10 things you didn’t know about American Independence Day
For most of us out there the Fourth of July is simply a regular old day. This year it happens to be a Tuesday. Next year it will be a Wednesday. But to any self-respecting American out there, the Fourth of July is an entirely different entity. It’s Independence Day. It wasw this day in 1776 when those plucky thirteen American colonies officially joined together to become the United States of America. As such, Americans all over the globe commemorate this occasion by eating lots of food and being generally jovial.
In all honesty, the entire ordeal can seem like a bit of an oddity to any non-Americans, hence why we’ve collated a bunch of Fourth of July-related facts that you can use to help pretend that you understand why everyone’s really loud and excited today.
- Independence Day should technically be celebrated on July 2nd (Or at least it would be if John Adams had his way). It's only celebrated on the 4th as that’s when congress officially accepted the declaration Jefferson had made two days earlier. We guess it was also much catchier.
- John Adams and Thomas Jefferson both died on July 4, 1826. And no, fireworks were not involved.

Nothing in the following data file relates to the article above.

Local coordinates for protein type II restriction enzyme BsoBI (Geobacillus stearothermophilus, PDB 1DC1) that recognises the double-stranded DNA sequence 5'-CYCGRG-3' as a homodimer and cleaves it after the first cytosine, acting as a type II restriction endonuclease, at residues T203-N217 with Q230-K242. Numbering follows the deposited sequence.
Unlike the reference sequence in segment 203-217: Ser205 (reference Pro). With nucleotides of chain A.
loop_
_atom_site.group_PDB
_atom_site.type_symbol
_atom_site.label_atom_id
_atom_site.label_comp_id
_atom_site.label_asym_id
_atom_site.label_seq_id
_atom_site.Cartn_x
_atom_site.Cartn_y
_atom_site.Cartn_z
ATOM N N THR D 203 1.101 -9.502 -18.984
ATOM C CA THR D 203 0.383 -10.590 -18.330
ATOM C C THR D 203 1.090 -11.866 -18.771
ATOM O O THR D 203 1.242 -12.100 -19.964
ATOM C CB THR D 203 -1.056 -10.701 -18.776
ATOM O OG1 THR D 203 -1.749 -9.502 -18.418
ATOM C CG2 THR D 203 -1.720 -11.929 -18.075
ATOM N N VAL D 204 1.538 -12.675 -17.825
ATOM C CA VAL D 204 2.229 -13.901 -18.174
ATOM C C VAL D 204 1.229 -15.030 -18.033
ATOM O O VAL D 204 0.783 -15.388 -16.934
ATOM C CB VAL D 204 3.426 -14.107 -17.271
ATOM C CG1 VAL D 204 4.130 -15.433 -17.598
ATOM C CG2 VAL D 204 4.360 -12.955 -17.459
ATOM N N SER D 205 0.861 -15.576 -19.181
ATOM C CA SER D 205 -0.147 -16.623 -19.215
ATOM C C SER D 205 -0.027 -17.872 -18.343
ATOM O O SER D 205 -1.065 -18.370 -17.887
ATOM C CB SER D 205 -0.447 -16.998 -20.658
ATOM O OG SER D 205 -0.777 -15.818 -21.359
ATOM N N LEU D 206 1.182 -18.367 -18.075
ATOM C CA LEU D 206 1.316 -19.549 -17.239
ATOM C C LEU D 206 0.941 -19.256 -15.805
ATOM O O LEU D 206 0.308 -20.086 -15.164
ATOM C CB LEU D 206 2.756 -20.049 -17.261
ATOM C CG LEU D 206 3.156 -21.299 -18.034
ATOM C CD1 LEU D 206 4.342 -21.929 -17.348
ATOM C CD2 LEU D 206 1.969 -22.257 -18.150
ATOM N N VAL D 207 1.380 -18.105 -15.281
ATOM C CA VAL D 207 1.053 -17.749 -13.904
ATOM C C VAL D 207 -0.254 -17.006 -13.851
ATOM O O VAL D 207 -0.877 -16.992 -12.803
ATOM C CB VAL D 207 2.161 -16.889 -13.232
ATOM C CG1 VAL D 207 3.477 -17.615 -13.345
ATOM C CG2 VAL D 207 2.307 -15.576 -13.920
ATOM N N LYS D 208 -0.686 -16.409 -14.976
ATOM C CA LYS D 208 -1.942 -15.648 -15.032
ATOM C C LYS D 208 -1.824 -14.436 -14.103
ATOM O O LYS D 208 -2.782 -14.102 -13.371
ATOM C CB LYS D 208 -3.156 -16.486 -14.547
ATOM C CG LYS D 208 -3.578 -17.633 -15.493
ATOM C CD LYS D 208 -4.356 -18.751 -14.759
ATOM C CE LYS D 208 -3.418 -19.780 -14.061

- On July 4, 1778, George Washington ordered a double ration of rum for his soldiers in order to celebrate the holiday. This tradition of heavy drinking doesn’t seem to have slowed since.
- It wasn’t until 1791 that the first record of July 4th being referred to as Independence Day was ever recorded. What was it called before then? No idea, but we’d like to think it was something along the lines of ‘Happy Super Awesome American Freedom Day’.
- In 2012, retailers totaled $368.6 million of sales in fireworks. Though we're also pretty sure that consumers got a worthy "bang" for their buck.
- The oldest continuous Independence Day celebration in the United States is the 4th of July Parade in Rhode Island. They’ve been making an occasion of it since 1785 in the most American way possible: by firing guns.
- Americans consume roughly 155 million hot dogs on the Fourth of July each year. To add some perspective that’s about a half hot dog for every American.
- There's nothing that says Fourth of July more than the Stars and Stripes of the American flag. Which is why 87.5% of imported U.S. flags are made in China.
- Food has always played an important part of the 4th of July festivities, though the typical spread of hotdogs and burgers is more of a recent innovation. In 1776, John Adams and his wife indulged in a celebratory feast of turtle soup.
- The original draft of the Declaration of Independence was lost. Makes your mistakes at work seem a tad tame now, doesn’t it?